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It's his world.. you're just living in it...

Today is

Valentine's Day - February 12

Welcome to the Block Party, where its all about the love. Yes, it’s around Valentine’s Day now...and those of you who didn’t send me birthday presents...shame on you! As I sit here, thinking about being in love, being loved and all that gushy stuff....these questions come to mind...why are most dating/relationship shows failing to produce long term happy relationships? But, why are so many shows still on the air?

I mean, it doesn’t look good for Bam Margera. He just got married to his childhood friend, Missy Rothstein in Philadelphia. He has turned the show into a reality show called “Bam’s Unholy Union”. But if you look at the couples from other MTV shows such as “Meet the Barkers” (Travis Barker and Shanna Moakler), Newlyweds (Nick Lachey and Jessica Simpson) and "Til Death Do Us Part: Carmen + Dave (Carmen Electra and Dave Navarro) ...all of them have ended up in ugly divorces.

And of all the Bachelor/Bachelorette combinations (the bane of Chico Alexander's existence) only one person has stayed married and that is Trista Sutter. Every other couple has gone their separate ways. Rob Mariano and his wife Amber are still together and are about to play on “The Amazing Race–All Stars” edition very soon. Even us geeks get a show or two.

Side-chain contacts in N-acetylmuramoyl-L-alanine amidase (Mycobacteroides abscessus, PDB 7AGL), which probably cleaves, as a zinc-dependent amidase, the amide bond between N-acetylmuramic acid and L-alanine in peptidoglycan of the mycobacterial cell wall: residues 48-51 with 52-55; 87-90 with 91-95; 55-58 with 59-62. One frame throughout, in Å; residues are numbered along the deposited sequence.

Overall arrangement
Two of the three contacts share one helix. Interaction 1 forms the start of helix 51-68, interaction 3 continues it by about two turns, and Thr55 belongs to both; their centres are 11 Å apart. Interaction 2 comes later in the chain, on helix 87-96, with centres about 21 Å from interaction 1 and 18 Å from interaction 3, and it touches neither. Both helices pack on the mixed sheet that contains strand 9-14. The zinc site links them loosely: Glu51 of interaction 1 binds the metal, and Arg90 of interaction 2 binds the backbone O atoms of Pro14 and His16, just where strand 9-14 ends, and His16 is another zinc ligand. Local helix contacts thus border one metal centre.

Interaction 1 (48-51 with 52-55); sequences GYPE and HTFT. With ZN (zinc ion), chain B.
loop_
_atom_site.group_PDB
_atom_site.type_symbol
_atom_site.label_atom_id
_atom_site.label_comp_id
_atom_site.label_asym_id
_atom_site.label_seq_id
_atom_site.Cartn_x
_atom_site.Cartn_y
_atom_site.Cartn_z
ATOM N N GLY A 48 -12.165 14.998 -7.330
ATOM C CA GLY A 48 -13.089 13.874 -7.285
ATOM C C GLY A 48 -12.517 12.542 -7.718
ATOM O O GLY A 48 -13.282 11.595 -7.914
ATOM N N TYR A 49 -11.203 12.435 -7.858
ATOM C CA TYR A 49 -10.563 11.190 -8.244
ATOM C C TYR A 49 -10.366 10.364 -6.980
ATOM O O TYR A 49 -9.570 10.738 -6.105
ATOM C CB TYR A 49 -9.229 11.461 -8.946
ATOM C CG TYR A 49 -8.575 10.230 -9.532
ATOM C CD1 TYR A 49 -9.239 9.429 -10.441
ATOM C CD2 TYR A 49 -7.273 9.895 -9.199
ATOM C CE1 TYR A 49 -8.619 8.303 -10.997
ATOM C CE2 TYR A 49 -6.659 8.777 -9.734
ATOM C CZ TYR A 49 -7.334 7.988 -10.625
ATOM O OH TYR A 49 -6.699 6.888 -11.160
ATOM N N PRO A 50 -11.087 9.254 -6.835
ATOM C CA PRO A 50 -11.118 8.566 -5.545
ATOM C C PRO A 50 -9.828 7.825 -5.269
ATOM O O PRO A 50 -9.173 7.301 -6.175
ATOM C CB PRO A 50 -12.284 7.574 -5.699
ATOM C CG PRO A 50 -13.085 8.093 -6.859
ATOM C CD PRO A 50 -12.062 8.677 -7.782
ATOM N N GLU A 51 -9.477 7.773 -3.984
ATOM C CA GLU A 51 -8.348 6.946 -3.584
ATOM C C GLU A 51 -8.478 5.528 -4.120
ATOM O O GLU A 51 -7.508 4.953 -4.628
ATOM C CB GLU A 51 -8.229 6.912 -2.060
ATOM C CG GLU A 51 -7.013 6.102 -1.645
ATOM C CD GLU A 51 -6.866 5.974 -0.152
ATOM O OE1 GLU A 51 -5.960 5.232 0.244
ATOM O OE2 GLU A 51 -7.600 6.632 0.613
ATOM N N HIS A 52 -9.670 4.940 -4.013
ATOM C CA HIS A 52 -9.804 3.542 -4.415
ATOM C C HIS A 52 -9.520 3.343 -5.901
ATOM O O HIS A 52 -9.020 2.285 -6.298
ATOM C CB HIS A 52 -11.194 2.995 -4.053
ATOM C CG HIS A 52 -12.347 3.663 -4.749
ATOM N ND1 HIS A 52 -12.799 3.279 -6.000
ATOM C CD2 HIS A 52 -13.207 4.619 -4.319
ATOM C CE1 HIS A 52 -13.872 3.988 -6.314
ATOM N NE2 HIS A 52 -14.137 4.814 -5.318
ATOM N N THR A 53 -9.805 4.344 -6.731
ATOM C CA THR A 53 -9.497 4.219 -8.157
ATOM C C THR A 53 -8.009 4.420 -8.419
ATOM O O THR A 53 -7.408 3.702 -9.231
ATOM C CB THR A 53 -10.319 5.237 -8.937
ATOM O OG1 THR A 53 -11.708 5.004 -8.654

So, to answer the 2nd question first–everyone in the general public is a closet romantic. Everyone wants to see love, or in some cases a hot date, happen. Most of the dating shows from The Dating Game to Love Connection to the more recent examples of Next, Exposed, Flavor of Love and others give the fantasy that you can find true love through a casting agency on TV. It rarely happens, but it is the perception.

The first one is kind of easy. The people who appear on most of the shows today look like they come out of central casting. The producers edit the shows as a competition instead of what a relationship truly is which is organic. Love is never easy, especially when you are trying to force affections down people’s throat in front of a 24-7 TV Crew. Love happens naturally and it is the rare time that a TV relationship works. What these shows do is a) make both men and women look very shallow in how they view relationship and b) treat love as a sport rather than as the delicate emotion that it is.

So with people overpaying for gifts that they could get for less on February 15, realize this. The love that you see on TV is not real. It is a fantasy. People do like it, but the emotions that are shown on TV are not the beautiful things that thousands of people who are not on camera experience every day. That’s love.

And as Haddaway asks, “What is Love?”; the answer isn’t on a TV dating show.

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